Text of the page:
Show Posts

This section allows you to view all posts made by this member. Note that you can only see posts made in areas you currently have access to.

Messages - WhiteShepherdDog

Pages: 1 2 [3]
>He is a marshmallow to his 'pack' but outsiders wouldnt know...he is aloof to strangers.

Sounds like a shepherd personality... :D

Jasper is first a comedian- he wants to make you laugh! He'll intentionally fumble the ball after he picks it up, bounce it,  bat it with his legs like he can't get a hold of it. Very playful nature.
When he, in fact, has the precision to be deadly to the armadillos who have the misfortune to lumber onto our property. (they insist on digging under my fence!)

He is also a couch potato if that is what we are doing...
he politely lies around napping on his bed and waiting for action. He has full run of house- never has touched my Italian leather couch---even though his Kong gets lost under it.
I do have the Kong Time "daycare in a box" that release 4 kongs during the day that are filled with snacks.
He loves snacking...if the parrot and we are eating celery or carrots, then he enjoys taking a stalk to his bed to munch on too.

Once in his working mode, though, he is a performer.....
"watch this!" as he zooms across the field ---happy to jump on the agility course and run on cue.

At 2 yrs old, he is a little defiant....sti ll...
we have some issues about running out the front gate to sniff the garbage can across the street.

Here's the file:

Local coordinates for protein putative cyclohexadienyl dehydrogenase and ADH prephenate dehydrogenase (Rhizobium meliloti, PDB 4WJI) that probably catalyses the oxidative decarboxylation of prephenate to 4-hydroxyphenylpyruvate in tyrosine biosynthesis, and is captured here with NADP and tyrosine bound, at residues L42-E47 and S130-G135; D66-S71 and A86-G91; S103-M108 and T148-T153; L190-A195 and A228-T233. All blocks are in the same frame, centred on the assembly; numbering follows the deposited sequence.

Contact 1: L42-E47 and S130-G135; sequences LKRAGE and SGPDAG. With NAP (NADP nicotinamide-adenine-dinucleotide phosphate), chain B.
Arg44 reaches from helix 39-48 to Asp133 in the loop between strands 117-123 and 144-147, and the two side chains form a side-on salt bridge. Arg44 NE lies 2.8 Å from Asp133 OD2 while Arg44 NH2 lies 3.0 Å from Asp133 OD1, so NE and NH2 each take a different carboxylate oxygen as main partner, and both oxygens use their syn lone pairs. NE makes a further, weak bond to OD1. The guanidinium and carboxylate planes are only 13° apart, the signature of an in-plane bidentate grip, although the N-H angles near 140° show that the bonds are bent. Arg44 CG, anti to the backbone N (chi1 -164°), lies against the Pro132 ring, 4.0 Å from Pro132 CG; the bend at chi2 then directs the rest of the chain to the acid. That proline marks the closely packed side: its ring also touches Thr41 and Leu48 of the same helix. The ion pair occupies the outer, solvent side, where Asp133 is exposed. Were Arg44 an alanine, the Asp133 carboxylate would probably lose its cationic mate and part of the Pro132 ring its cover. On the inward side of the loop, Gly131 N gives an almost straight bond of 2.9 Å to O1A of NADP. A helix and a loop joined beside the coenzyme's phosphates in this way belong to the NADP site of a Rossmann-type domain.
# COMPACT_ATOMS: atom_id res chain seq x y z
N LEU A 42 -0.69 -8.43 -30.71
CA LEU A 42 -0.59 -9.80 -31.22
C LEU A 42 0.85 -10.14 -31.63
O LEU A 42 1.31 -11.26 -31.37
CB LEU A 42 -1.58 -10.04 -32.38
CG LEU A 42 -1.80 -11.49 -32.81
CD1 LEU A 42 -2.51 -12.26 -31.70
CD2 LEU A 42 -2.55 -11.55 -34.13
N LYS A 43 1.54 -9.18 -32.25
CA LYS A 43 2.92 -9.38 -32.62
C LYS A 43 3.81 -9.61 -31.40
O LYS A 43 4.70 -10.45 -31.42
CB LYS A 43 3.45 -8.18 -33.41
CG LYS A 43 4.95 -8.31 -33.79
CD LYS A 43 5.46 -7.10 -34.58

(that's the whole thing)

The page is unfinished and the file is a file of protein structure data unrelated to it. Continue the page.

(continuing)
We had him trained to wait while we drove the cars through, but if we walk up to it and open it....he thinks it is time for a walk....

Jasper is pretty friendly to new people who are not men who smell like cigarettes (hmmm- could this have anything to do with the carpenters who worked on the house?)
---if  strangers let him sniff them first and don't grab at him, he is pretty accepting...
he'll sit for them on cue...or shake-- he is gentle with children- but if a male approaches in an abrupt or threatening manner, he is on alert and will announce this intrusion.

He is a big 70 pound cuddler, giving me kisses and letting me hug him all over.
He has GSD personality... which suits me fine. He loves stimulation and the excitement of a job to do, but when the job is done, he is happy to chill and hang with the pack.
It is so important that he gets daily exercise and a job to do....he get bored as he is so smart.

German Shepherd Discussions / no need to breed
« on: November 01, 2005, 05:57:49 pm »
Congrats on taking the personal responsibility to convince a pet owner not to breed! Good on you!
There are other threads here that point to why NOT to breed this dog or another.
If you don't know the first thing about the breed, how can you even attempt to improve the breed?
MY suggestion to this pet owner is to
1. ) neuter it
2.) develop a relationship with it other than tying it up in the backyard:
 take the dog to a CGC class and then train it to do agility or herding....the n maybe you will learn about the breed! More than likely though, they will give up on this and surrender the dog to a shelter when it is 2 yrs old and untrained!
3.) Take them down to the shelter to see how many 'purebred' shepherds are surrendered when they are 10 months to 3 yrs old.
How "excellent" can a breeder be that did not have the purchaser sign a neuter agreement?
Unconscionable to not have a contract...eve n worse that your friend wouldn't take the breeder's advice.
Backyard breeders are a 'sore point' when you see so many dogs suffer and rescue groups are over -run with "purebred or AKC" registered dogs!
If you need an extra buck...have a yard sale- don't breed dogs!